The number of abortions performed in the U.S. has fallen to its lowest level since 1971, according to the Center for Disease Prevention and Control’s annual report released Wednesday.
The data was compiled by the federal department from statistics recorded by 47 states. California, Maryland and Massachusetts do not report data.
Teen pregnancy has also fallen dramatically in America since the early 1990s, and is likely tied to the decline in abortions. The Guttmacher Institute credits increased access to contraception and comprehensive sexual education to the decrease.
“The decline in the teen pregnancy rate is great news,” says the Guttmacher study’s lead author Kathryn Kost. “Other reports had already demonstrated sustained declines in births among teens in the past few years; but now we know that this is due to the fact that fewer teens are becoming pregnant in the first place. It appears that efforts to ensure teens can access the information and contraceptive services they need to prevent unwanted pregnancies are paying off.”
The dwindling rate of abortions is a nationwide trend, occurring in both conservative states with strict abortion laws, and liberal states with more lax regulations. Although the CDC agrees with the Guttmacher Institute, pro-life groups say that the decline has happened because access to abortions has been restricted.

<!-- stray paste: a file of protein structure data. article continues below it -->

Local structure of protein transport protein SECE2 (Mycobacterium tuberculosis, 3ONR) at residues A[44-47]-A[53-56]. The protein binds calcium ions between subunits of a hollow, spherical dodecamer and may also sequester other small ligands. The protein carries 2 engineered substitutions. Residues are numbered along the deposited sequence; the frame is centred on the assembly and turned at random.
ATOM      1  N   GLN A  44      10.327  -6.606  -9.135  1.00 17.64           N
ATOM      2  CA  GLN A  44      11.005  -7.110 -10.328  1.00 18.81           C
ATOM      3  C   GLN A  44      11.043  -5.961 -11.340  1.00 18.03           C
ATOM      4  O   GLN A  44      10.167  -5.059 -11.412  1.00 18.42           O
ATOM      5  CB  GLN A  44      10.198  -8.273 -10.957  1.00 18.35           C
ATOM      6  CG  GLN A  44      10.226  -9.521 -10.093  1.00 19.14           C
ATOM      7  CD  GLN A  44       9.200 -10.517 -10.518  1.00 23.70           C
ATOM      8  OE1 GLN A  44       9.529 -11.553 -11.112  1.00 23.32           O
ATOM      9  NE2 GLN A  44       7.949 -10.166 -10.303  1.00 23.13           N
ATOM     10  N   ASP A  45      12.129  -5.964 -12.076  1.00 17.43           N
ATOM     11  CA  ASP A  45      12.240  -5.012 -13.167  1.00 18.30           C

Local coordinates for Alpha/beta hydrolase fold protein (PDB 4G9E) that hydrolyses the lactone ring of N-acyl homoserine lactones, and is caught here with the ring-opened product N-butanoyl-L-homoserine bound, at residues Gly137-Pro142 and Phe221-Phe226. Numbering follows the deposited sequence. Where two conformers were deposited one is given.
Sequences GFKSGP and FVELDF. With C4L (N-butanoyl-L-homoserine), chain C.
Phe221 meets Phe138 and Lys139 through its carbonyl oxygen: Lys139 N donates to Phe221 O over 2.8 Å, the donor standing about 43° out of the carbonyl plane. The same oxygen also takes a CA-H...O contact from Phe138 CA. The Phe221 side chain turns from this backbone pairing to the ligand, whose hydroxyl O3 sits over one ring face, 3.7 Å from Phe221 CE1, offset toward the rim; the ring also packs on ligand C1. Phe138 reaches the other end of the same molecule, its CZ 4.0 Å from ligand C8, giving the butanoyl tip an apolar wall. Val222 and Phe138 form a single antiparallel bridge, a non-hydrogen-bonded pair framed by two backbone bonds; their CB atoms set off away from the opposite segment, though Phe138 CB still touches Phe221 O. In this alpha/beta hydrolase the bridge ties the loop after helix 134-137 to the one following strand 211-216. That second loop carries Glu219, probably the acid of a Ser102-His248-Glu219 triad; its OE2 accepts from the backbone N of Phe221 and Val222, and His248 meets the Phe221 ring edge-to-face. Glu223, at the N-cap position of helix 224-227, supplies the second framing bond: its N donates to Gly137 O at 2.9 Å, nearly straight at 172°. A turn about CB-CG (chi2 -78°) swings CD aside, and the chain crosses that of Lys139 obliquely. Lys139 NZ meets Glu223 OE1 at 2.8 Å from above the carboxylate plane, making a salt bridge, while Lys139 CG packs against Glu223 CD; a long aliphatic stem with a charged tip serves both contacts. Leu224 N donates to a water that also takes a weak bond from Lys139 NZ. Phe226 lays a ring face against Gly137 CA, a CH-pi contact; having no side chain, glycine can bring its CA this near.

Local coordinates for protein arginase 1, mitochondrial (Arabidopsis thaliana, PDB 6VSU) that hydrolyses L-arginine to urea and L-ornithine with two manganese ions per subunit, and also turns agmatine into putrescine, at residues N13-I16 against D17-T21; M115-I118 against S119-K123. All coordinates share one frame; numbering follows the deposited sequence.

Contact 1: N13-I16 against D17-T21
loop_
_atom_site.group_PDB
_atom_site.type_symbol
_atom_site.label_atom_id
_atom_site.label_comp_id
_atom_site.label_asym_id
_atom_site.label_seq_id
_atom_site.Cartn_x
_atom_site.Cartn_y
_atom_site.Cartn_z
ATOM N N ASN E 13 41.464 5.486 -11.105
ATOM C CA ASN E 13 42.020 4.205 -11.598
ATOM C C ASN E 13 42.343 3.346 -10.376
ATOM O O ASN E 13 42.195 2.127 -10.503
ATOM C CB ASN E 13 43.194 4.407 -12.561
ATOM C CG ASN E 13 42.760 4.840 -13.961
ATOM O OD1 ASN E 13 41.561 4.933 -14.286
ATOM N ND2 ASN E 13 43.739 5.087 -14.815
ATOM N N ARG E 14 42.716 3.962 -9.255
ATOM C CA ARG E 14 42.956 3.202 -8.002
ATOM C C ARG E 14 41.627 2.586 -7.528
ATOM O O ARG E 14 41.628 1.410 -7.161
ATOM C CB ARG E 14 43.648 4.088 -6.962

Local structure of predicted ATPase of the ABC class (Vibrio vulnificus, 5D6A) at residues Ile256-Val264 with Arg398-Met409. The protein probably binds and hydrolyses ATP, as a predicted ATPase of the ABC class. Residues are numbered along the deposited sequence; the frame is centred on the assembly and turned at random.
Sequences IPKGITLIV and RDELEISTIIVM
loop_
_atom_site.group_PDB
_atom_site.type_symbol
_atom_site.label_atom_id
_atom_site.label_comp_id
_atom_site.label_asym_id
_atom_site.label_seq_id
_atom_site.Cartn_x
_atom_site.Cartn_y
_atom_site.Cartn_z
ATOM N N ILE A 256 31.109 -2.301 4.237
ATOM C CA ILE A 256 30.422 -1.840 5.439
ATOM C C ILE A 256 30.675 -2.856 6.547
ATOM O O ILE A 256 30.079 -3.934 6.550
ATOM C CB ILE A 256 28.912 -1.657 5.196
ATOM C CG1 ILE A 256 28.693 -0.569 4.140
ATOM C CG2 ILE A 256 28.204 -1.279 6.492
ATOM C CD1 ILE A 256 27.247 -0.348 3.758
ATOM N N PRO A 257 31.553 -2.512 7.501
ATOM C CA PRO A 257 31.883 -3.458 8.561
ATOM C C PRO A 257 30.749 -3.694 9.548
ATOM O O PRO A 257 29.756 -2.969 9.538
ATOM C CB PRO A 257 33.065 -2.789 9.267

The CDC argues there are fewer unwanted pregnancies therefore fewer abortions. Pro-life groups believe there are less abortions simply because women do not have access to make that choice, as a result of increased regulations.
“The decline in the number of abortions, and in the abortion rates and ratios, is a clear indication that pregnant women are increasingly less likely to see abortion as the desired solution to an unexpected pregnancy,” said National Right to Life director of education and research Dr. Randall K. O’Bannon.
“Right-to-life legislative, educational and outreach efforts to increase awareness of the unborn child’s humanity certainly continue to play a critical role in the abortion decline,” he continued.
Whatever the reason, it’s interesting to note that although abortions are happening less and less, the pro-choice vs. pro-life debate is still in full swing. The American people can expect to hear more and more about this as President-elect Donald Trump gears up to pick a Supreme Court nominee.
The landmark Supreme Court case Roe vs. Wade, which established the legality of abortions across the U.S., was decided in 1973.
[AP via CBS News] [Guttmacher Institute] [Life Site] [Photo courtesy Susan Walsh/AP via WBUR]